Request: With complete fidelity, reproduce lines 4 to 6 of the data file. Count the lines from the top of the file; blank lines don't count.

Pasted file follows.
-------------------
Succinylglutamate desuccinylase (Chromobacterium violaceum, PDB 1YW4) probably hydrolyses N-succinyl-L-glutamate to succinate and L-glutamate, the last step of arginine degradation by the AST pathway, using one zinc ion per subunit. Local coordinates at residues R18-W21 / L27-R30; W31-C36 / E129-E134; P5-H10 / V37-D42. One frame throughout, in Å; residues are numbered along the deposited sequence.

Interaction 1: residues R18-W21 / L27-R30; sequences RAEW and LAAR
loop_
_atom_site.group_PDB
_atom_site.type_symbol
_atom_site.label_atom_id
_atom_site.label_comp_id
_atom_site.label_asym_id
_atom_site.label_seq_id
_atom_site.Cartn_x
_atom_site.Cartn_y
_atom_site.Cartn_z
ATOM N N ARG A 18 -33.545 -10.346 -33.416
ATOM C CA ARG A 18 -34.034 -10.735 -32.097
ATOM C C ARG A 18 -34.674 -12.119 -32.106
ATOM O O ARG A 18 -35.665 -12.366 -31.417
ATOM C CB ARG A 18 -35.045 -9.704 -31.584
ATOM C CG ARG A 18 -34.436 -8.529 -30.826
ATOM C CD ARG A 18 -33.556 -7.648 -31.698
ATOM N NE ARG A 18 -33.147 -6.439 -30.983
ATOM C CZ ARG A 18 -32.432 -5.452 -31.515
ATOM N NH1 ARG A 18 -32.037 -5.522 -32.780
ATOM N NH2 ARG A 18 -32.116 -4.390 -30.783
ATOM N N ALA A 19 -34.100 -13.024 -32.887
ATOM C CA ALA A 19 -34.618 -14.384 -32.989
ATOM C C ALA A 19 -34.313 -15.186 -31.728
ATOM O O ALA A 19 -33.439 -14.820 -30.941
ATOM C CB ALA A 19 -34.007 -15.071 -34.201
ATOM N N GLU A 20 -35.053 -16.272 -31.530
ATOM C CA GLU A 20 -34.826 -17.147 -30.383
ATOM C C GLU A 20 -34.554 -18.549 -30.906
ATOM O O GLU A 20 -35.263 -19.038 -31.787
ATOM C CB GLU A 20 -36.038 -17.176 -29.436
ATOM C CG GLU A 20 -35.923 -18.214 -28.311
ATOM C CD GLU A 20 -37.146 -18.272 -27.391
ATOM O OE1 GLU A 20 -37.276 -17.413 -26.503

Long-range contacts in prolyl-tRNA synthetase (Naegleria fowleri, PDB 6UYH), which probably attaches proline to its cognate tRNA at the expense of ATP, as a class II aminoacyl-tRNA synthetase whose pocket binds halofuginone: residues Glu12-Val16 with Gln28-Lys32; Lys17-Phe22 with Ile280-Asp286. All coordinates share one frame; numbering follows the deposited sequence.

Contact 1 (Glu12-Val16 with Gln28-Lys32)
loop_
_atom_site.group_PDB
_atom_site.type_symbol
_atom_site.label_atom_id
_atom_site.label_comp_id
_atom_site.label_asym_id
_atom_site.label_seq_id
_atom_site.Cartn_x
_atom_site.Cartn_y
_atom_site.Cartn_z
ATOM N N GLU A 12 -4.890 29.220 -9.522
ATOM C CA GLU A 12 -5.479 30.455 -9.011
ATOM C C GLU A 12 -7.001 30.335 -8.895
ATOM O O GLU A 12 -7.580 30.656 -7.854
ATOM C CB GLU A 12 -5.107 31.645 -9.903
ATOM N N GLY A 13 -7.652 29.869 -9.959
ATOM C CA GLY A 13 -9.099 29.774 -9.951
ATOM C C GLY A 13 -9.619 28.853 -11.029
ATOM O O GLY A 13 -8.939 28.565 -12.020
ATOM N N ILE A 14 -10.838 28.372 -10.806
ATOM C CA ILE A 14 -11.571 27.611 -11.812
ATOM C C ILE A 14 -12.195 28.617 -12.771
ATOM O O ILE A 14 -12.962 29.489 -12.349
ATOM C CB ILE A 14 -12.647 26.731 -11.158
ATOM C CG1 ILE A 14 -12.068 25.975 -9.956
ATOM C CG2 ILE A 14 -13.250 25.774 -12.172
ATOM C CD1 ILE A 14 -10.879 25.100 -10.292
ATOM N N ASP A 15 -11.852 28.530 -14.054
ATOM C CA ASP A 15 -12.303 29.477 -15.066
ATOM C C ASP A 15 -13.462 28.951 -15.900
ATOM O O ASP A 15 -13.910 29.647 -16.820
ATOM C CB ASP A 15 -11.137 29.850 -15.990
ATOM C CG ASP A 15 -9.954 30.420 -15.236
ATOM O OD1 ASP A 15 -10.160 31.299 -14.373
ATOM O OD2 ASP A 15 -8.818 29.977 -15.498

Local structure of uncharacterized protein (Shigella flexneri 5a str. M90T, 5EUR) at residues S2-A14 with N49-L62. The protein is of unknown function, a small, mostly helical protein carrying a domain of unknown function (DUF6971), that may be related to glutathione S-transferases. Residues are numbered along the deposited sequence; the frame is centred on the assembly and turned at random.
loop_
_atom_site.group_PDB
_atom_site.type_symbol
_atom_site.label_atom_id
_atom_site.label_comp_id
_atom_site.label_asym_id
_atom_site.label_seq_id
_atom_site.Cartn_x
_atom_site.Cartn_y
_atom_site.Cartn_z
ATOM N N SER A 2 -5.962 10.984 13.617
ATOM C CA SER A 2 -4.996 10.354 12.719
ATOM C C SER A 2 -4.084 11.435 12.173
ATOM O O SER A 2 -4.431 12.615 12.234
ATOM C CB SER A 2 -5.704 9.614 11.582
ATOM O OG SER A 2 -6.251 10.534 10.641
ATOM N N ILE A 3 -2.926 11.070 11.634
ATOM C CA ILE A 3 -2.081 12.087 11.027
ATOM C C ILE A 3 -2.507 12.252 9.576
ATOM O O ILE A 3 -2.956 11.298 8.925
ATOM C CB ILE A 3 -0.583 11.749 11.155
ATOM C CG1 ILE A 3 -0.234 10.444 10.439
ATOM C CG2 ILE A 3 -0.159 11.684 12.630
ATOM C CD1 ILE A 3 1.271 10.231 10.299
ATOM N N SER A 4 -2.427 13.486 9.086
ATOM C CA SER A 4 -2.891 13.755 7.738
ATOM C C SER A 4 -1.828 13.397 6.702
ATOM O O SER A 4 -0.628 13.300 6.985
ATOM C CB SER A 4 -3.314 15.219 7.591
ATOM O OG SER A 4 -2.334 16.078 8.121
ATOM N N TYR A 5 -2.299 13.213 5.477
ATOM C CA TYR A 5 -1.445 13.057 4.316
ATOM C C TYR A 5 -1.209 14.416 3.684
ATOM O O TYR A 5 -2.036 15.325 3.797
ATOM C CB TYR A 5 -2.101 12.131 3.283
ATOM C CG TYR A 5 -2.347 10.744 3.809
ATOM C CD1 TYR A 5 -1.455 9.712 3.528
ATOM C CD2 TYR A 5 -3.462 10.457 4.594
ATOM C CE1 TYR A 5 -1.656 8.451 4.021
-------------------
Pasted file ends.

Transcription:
_atom_site.group_PDB
_atom_site.type_symbol
_atom_site.label_atom_id